• The GDPR will fine you up to the higher between €10 million or 2% of your worldwide annual turnover from the last financial year.
  • HIPAA categorizes violations into different tiers. Tier 1 fines will charge you at least $100 per offense, up to $50,000, while the most severe violations, Tier 4, carry a minimum charge of $50,000 per offense and no upper limit.
  • Violating COPPA can land you a $43,792 fine per violation.
  • CCPA violations carry a fine of up to $7,500 per intentional offense and up to $2,500 for each unintentional offense.

7.) SEO and Marketing Purposes

Search engines love a good privacy policy. They prioritize websites with privacy policies linked, taking that as a sign of proper security. So, if you don’t have a privacy policy yet, adding one could even help your site send better signals to search engines. In addition, many ad sellers will also require you to have a privacy policy before running ads on your site, so not having one can severely cut into your bottom line.

Furthermore, just as having a policy can build goodwill with ad sellers and search engines, not knowing why you need a privacy policy will reflect poorly on your company. After all, the laws requiring them have been around for long enough now that people and search engine algorithms alike will find a site much less trustable if it doesn’t have a privacy policy.

8.) Keeping up with New and Changing Technology

With the pace that technology grows at, user expectations are constantly advancing and changing as well. Therefore, it’s reasonable to predict that privacy policies will become required for even more uses in the future.

For example, a lot of business data now goes into cloud storage to cut down on how much companies spend on data storage. But this is a novel situation for privacy because it takes the data out of your control, instead scattering it across a number of servers. Without an up-to-date privacy policy covering these new developments, you open yourself up to liabilities that may not have existed a few years ago.

9.) It’s the Right Thing to Do

Contemporary ethicists speak of a moral right to privacy. For example, you expect your neighbors not to walk into your home without your permission. It’s essential to hold your neighbors on the internet to the same standard.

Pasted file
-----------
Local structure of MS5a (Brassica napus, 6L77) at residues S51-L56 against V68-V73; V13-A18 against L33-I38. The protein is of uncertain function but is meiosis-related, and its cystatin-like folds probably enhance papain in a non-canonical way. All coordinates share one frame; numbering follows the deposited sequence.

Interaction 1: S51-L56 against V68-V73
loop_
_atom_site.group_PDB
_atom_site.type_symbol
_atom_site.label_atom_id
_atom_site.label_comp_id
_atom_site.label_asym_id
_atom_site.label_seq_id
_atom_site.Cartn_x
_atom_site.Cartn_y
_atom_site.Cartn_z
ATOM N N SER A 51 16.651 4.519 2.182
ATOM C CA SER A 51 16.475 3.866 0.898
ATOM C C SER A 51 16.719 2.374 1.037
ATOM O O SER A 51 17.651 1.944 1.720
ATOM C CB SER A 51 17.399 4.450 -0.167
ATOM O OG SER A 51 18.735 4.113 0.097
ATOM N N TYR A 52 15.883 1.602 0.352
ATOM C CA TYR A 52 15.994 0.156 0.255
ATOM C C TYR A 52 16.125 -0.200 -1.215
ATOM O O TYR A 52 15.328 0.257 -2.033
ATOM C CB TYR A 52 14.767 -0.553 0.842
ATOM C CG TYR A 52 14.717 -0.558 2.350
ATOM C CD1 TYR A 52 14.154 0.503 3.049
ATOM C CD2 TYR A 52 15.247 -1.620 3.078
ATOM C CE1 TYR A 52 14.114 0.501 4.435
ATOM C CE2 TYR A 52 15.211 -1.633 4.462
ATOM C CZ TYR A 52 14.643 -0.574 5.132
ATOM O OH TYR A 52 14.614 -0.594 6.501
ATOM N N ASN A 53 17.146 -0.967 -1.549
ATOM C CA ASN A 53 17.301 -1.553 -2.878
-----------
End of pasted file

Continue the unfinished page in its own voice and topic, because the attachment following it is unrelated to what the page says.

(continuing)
Almost every person today is a data source for many companies, analysts, and even bad actors. Therefore, everyone has the right to know what’s happening to all this information they need to give out, and they should be able to make an informed decision on who they give it to.

Around the world, people are calling for greater privacy rights. Accommodating them with a clear, up-to-date privacy policy that lets them know what personal data you collect and what will happen with it is a decent thing to do.

The Growing Purpose of a Privacy Policy

The big ideas behind the use of a privacy policy are transparency and choice. Your customer gets to peek into the parts of your organization that concern them, just like you get to look at aspects of their lives that are relevant to the services you offer. They can then gather the information to make an informed decision about using your website.

Remember, the purpose of a privacy policy is not to tell your business what to do. Instead, it tells the world what your business does, which is why it’s such a strong reflection of your company values. But it’s also a chance to brag about your best practices and stance on your users’ security.

Privacy policies will only grow more important with time. You should expect the need for a privacy policy to keep evolving, especially with how young the internet still is.

Wrapping Up

Online privacy is a newly recognized right, and the world is still in the process of working out what it means. Around the world, new laws around privacy policies are coming out all the time, but technology is changing just as quickly.

The good thing is that you can use technology to your advantage, too. For example, you could check out our guide to writing privacy policies to learn more about what you should include and how to make yours work.

You could also try out our privacy policy generator if you want to build a policy that’s customized to fit your business. After all, you’ll get the best benefits you can out of your privacy policy if it’s the best version you can make of it.

Masha Komnenic CIPP/E, CIPM, CIPT, FIP
More about the author

Written by Masha Komnenic CIPP/E, CIPM, CIPT, FIP

Masha is an Information Security and Data Privacy Specialist and a Certified Data Protection Officer. She has been a Data Protection Officer for the past six years, helping small and medium-sized enterprises achieve legal compliance. She has also been a privacy compliance mentor to many international business accelerators. She specializes... More about the author